Report: “Marijuana and health: A comprehensive review of 20 years of research”

“Marijuana and health: A comprehensive review of 20 years of research,” by K.K. Repp, PhD, MPH and A.L. Raich, MS, MPH, October 20th, 2014

From the Executive Summary: “Rarely has there been such a divide between science and public opinion as there is with medicinal and recreational use of marijuana. The purpose of this review is to summarize over 20 years of of peer-reviewed publications from journals around the world, on the often complicated relationship between marijuana and health. With over 50 topics reviewed in detail throughout this report please reference the specific review section for recommended reading and citation of the studies summarized below.” [Link to full report.]

Federal Register: Final Incorporation by Reference Rule Implements Recommendation 2011-5

Not as obscure as you might think – and definitely in the public interest:

Final Incorporation by Reference Rule Implements Recommendation 2011-5 (from Legal Research Plus, with links to Fed Register)

Today, the Office of the Federal Register (OFR) published its final rule on incorporation by reference. See Incorporation by Reference, 79 Fed. Reg. 66,267 (Nov. 7, 2014). The Freedom of Information Act allows agencies to incorporate by reference into federal regulations extrinsic materials that are “reasonably available to the class of persons affected.” 5 U.S.C. § 552(a)(1). ….

OFR’s final rule is a significant step towards the implementation of Recommendation 2011-5, Incorporation by Reference. The rule emphasizes that promulgating agencies have the primary obligation to ensure that incorporated materials are reasonably available to the public. . . .

The final rule also sensibly retains the requirement that material incorporated by reference be technical in nature. This is consistent with paragraph 15 of Recommendation 2011-5, which provides that agencies should clearly establish regulatory requirements in the text of their proposed and final rules, and use incorporation by reference only to provide technical detail.”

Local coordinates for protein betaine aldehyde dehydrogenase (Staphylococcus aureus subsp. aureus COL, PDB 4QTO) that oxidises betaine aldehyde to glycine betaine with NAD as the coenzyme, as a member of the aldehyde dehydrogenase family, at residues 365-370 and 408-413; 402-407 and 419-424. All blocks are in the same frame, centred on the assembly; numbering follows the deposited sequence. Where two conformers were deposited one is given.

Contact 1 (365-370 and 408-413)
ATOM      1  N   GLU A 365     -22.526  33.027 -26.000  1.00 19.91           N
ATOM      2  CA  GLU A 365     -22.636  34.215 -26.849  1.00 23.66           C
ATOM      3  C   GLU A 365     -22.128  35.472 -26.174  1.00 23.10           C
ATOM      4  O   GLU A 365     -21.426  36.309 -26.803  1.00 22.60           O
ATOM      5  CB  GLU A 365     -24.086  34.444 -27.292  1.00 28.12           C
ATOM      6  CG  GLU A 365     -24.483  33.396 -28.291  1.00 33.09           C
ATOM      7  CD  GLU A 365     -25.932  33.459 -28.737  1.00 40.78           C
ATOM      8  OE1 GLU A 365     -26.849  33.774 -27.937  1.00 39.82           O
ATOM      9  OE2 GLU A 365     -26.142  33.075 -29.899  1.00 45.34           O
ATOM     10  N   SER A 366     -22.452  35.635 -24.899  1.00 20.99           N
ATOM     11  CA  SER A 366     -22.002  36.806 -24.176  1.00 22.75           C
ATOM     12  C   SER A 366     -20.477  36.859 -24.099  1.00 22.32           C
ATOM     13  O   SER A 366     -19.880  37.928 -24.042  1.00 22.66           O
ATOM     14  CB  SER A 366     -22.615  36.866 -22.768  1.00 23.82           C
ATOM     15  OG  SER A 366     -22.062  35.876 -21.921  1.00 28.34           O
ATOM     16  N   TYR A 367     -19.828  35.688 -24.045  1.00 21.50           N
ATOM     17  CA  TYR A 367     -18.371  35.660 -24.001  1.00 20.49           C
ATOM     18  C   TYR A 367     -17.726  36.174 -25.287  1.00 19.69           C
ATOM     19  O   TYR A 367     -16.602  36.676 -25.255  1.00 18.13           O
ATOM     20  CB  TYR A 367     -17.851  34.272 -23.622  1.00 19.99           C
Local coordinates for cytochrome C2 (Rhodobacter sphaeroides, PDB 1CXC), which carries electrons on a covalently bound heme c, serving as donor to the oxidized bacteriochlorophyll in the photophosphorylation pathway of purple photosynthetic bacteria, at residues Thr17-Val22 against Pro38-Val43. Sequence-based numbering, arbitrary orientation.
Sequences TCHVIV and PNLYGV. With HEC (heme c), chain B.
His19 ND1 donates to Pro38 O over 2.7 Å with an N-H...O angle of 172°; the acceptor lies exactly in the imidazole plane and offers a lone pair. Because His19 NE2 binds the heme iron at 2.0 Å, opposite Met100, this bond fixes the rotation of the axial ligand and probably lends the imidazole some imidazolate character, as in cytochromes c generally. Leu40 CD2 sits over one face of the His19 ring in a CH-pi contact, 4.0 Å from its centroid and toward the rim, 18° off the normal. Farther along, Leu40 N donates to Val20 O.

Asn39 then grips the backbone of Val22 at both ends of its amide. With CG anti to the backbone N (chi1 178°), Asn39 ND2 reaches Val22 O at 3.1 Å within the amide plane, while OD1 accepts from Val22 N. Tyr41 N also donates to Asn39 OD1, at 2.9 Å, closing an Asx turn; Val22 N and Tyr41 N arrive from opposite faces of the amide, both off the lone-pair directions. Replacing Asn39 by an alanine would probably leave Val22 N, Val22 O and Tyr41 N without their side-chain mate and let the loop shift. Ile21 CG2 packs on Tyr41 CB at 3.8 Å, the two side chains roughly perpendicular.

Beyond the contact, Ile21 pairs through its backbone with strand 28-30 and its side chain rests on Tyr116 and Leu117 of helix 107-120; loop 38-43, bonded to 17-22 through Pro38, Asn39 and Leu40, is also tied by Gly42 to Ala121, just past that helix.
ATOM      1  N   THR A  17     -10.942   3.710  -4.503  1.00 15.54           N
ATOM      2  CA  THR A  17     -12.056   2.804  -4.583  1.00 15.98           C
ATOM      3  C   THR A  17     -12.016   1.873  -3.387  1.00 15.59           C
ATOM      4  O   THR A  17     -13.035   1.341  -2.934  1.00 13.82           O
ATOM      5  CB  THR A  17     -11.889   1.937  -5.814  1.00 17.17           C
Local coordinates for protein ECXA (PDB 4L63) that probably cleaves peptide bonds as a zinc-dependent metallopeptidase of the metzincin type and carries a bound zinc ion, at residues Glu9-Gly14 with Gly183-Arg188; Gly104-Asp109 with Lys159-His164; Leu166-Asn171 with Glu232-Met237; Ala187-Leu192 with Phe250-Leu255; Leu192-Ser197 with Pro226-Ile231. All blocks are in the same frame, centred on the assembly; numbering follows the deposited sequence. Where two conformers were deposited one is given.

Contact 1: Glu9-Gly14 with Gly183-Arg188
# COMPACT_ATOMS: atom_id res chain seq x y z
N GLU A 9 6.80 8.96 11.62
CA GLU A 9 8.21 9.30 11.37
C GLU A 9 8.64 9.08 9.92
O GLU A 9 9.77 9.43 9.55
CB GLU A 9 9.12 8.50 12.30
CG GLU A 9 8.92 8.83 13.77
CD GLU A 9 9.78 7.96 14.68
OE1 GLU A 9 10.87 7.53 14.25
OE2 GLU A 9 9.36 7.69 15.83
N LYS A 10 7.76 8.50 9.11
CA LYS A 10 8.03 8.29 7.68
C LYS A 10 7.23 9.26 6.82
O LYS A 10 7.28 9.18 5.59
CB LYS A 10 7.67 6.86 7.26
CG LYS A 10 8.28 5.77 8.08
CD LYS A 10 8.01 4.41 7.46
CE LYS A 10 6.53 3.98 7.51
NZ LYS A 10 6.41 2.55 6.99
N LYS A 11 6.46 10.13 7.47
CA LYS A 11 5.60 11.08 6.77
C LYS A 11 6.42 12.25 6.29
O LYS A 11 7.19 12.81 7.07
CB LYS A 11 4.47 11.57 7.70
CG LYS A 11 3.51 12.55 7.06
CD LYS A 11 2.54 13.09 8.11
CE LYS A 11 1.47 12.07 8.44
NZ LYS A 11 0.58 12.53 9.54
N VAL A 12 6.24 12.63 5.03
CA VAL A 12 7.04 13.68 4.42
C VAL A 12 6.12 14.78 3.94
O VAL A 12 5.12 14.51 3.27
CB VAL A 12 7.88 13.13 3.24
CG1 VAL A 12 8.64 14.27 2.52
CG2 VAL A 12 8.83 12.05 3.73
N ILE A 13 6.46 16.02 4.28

Link to Federal Register notice of Incorporation by Reference rule.

Hat tip to Legal Research Plus.

Cite-Checking: A Thousand Points of Citator-Speak

I recently asked law librarians for alternate, non-proprietary, ways of saying “Shepard’s” or “KeyCite” (or Shepardizing or KeyCiting). Below you’ll find a short list and a long list of responses, and not a few “namemushs.”

We focused primarily on case citators, but keep in mind you can cite-check a lot of things, including law review articles, court rules, statutes, and regulations (to name only 4).

What’s a citator? We like this concise description of Online Citators, from the University of Washington Law School librarians.

Short list of cite-check(ing) verbs and nouns:

Analyze the case’s treatment
BCite
Beypards
Check precedential value
Checking for gotchas
Checking for losers
Citate
Citating
Citation update
Citationize
Citator service
Cite-check
Cite-checking
Judicial consideration
KeyCiting
Keypardize
Keyshep
Legal research
Note-up (noting up)
Poor man’s Shepard’s (aka meatball Shepard’s, and vegan versions)
Search for subsequent history or negative history
Shepardizing
Shepcite
Treatment analysis
Using a citator
Validate
Validate holdings
Validate opinion

Full list of responses, including from Canada and Australia, where one librarian commented on the latest generation of lawyers using variations of “citators” instead of previous generations’ use of “note-up”: